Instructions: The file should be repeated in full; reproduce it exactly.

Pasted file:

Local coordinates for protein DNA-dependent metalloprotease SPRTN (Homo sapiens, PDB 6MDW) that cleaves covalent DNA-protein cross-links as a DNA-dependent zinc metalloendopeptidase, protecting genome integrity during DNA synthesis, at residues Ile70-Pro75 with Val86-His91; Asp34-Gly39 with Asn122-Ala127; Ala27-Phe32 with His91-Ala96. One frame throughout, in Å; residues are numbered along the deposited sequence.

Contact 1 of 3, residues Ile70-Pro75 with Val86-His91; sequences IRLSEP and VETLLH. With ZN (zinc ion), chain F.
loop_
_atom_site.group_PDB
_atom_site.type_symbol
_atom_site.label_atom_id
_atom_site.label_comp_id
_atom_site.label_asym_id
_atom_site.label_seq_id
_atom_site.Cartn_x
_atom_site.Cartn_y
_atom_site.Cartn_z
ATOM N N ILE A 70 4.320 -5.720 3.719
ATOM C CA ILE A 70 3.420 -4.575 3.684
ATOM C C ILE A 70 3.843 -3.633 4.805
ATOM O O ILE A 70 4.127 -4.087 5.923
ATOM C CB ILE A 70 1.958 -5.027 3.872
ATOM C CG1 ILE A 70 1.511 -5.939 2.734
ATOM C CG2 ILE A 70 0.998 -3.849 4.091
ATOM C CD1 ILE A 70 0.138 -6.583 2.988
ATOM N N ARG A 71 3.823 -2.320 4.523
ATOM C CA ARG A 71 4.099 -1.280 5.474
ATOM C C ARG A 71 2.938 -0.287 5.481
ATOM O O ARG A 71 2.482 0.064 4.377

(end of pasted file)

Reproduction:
Local coordinates for protein DNA-dependent metalloprotease SPRTN (Homo sapiens, PDB 6MDW) that cleaves covalent DNA-protein cross-links as a DNA-dependent zinc metalloendopeptidase, protecting genome integrity during DNA synthesis, at residues Ile70-Pro75 with Val86-His91; Asp34-Gly39 with Asn122-Ala127; Ala27-Phe32 with His91-Ala96. One frame throughout, in Å; residues are numbered along the deposited sequence.

Contact 1 of 3, residues Ile70-Pro75 with Val86-His91; sequences IRLSEP and VETLLH. With ZN (zinc ion), chain F.
loop_
_atom_site.group_PDB
_atom_site.type_symbol
_atom_site.label_atom_id
_atom_site.label_comp_id
_atom_site.label_asym_id
_atom_site.label_seq_id
_atom_site.Cartn_x
_atom_site.Cartn_y
_atom_site.Cartn_z
ATOM N N ILE A 70 4.320 -5.720 3.719
ATOM C CA ILE A 70 3.420 -4.575 3.684
ATOM C C ILE A 70 3.843 -3.633 4.805
ATOM O O ILE A 70 4.127 -4.087 5.923
ATOM C CB ILE A 70 1.958 -5.027 3.872
ATOM C CG1 ILE A 70 1.511 -5.939 2.734
ATOM C CG2 ILE A 70 0.998 -3.849 4.091
ATOM C CD1 ILE A 70 0.138 -6.583 2.988
ATOM N N ARG A 71 3.823 -2.320 4.523
ATOM C CA ARG A 71 4.099 -1.280 5.474
ATOM C C ARG A 71 2.938 -0.287 5.481
ATOM O O ARG A 71 2.482 0.064 4.377